Act, then Write. Or, the Reverse.


I'm attending another open call today, this one for The Folger. If I and my esteemed readers have learned anything about auditioning this month past, it is that it doesn't really matter in a direct sense. Certainly, people have joined casts by finding their way through the open-call process, but it's such an unpredictable blend of circumstances that it would make a statistician wince. No, the way to get work is to know, and thereby work with, lotsa folks. Open calls are a part of that, of being seen and staying on the ol' radar, but not direct lines to the President, as it were. Still and all, every so often one comes up that provokes some dreaming. And, as I've also iterated numerously at the Aviary, dreaming's an important part of the process.

The Folger is one of those D.C. theatres that I grew up visiting. Between that, Arena Stage and The Little Theatre of Alexandria is the space in which I was formed into a young acting enthusiast. I've actually performed there before. They hold an annual festival of short, high school Shakespeare productions, and I was a part of one Winter's Tale that graced their Elizabethan stage. As I'm sure you can imagine, at age fifteen it was quite a thrill. And, lest you be duped by my omissions: It would be quite a thrill today, tomorrow, and when I'm eighty, too. As something of a topper, they're doing two favorites next season -- Much Ado About Nothing and Hamlet. My favorite comedy, and my favorite tragedy (though in recent years, King Lear has been giving the Dane a run for his money in the racetrack of my preference). So, I dream. I'll pop in midday and lay out my Romeo for them-what-make-the-tough-choices, and I'll do my best to enjoy the rush.

In the meantime, I'm plenty busy. T.S. Eliot wrote that April is the cruelest month, and I've often wondered how much his opinion had to do with taxes. In addition, work gallops apace, unrelenting in its demands on me as the new office-manager/HR-coordinator/assistant. Finally, I'm traveling for the next two weekends, to such far-off and fanciful locales as Pennsylvania and Virginia. Yet, yesterday, as I was writing Friends Mark and Davey to break the bad news of feeling unable to contribute much to a new writing project . . . I got an idea, and wrote a story for it. Because, dang it, nothing is more motivating than being told, "No."

I love that the universe keeps throwing writing ideas -- nay, entire fictitious worlds! -- my way. Thanks, universe (read: friends).
* * *
Well. That happened. It was fine, apart from some nit-picking on my own part. The start went better than the end, and I thought I'd at least get a chuckle. Alas, no, but I can hardly blame the casting assistant. I lost a little breath control toward the end (it is an awfully long line to carry through) owing to, I think, nervousness and not enough abdominal stretching, but overall I feel pretty good, and it's always nice to know one's resume and headshot may now be occupying space in someone else's files. I don't believe they were casting, however. Maybe a few roles, but I doubt it. Couldn't say exactly why, really. Only the casting assistant was there, and something about her "thank you" -- just a feeling. Of course, as we've already learned, Dear Reader, my "feelings" rather suck.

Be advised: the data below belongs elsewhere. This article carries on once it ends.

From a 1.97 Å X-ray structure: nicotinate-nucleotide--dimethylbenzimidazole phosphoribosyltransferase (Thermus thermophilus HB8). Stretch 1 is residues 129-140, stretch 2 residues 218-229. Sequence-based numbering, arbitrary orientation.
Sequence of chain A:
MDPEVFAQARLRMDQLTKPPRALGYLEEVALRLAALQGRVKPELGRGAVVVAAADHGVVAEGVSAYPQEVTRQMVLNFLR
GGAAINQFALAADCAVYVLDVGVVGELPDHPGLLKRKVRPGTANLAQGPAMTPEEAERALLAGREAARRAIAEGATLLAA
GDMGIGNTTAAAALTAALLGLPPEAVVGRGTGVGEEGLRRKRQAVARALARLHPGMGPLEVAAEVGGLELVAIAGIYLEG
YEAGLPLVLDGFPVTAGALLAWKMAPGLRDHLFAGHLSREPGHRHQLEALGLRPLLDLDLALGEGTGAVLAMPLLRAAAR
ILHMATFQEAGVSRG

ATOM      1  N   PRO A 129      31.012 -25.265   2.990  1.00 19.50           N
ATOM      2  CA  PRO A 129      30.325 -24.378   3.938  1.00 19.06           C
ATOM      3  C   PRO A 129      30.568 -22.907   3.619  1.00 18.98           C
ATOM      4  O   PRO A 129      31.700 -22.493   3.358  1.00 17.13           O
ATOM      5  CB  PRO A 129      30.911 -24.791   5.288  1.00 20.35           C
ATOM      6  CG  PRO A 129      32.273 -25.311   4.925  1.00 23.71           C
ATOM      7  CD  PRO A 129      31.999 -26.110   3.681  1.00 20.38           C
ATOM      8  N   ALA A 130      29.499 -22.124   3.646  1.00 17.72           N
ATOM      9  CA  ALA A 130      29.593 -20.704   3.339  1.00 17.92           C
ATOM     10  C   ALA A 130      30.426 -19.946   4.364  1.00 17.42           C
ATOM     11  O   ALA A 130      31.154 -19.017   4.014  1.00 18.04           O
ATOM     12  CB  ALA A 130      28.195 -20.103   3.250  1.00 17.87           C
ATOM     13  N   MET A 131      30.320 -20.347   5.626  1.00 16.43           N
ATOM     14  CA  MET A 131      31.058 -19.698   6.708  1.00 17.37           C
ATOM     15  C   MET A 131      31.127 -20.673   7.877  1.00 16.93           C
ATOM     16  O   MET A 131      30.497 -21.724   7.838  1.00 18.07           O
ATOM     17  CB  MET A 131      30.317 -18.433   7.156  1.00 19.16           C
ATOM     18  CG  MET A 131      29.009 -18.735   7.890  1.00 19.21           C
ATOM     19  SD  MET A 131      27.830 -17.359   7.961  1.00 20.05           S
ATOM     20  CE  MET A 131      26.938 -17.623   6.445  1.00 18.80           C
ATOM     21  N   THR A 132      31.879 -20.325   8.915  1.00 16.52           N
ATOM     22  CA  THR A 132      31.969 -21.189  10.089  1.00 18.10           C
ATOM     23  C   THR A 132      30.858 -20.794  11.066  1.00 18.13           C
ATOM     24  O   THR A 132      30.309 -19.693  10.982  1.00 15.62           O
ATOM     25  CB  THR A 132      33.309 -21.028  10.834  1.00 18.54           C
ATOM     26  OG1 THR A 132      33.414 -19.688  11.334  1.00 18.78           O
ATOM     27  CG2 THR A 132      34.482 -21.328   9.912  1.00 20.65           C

Lately I've been fantasizing quite a bit about what it might be like to be a professional writer. Fortunately, I just read a book on Neil Gaiman that disabused me of some more fanciful notions. It is hard work indeed, becoming a paid writer, and then even harder work still to stay one. Heck: The high degree of fame and accomplishment that Gaiman has accomplished only makes his life more chaotically busy. The only advantage over acting I see is that most of the rejection that happens is written rather than spoken (and seemingly it actually gets done, instead of letting one drop off the face of the earth, tied to one's own sense of expectation). It would even seem that writers need to do as much networking as actors. Who could have imagined that an acting career would be so much like so many others? I should have, for one. Art imitates life imitates art, etc.

Still, it is a nice fantasy, this idea of doing work that I want to, when I want to, and receiving compliments and praises left, right and center. Plus, I could sit at a nice desk (you can justify the expense and cost of a "nice desk" when it supports your primary income) and drink tea and dream about more fantasies, and more teas, expensive teas, teas that defy you to resist their calming, meditative influence! Dear God! It would be beautiful! There would be affectionately attended potted plants during the day, not the neglected, lonely aloe I have now! At night, candles with subtle musky scents, that I could monitor regularly enough to make them of actual FLAME, and not a flickering LED! I would read and write and read and write and write some more!

And man, oh man, but I'd miss acting. *sigh* Anyway, it appears that fantasy is based largely on soothing things, and if I've learned anything at all in my life to date, it's that soothing things don't generally pay the bills. Hugh McLeod is of the opinion that staying busy with the business of living actually aids one's creativity. Maybe I should teach yoga.

There'd be mats, and Vinyasas, and chanting, and . . . !
 
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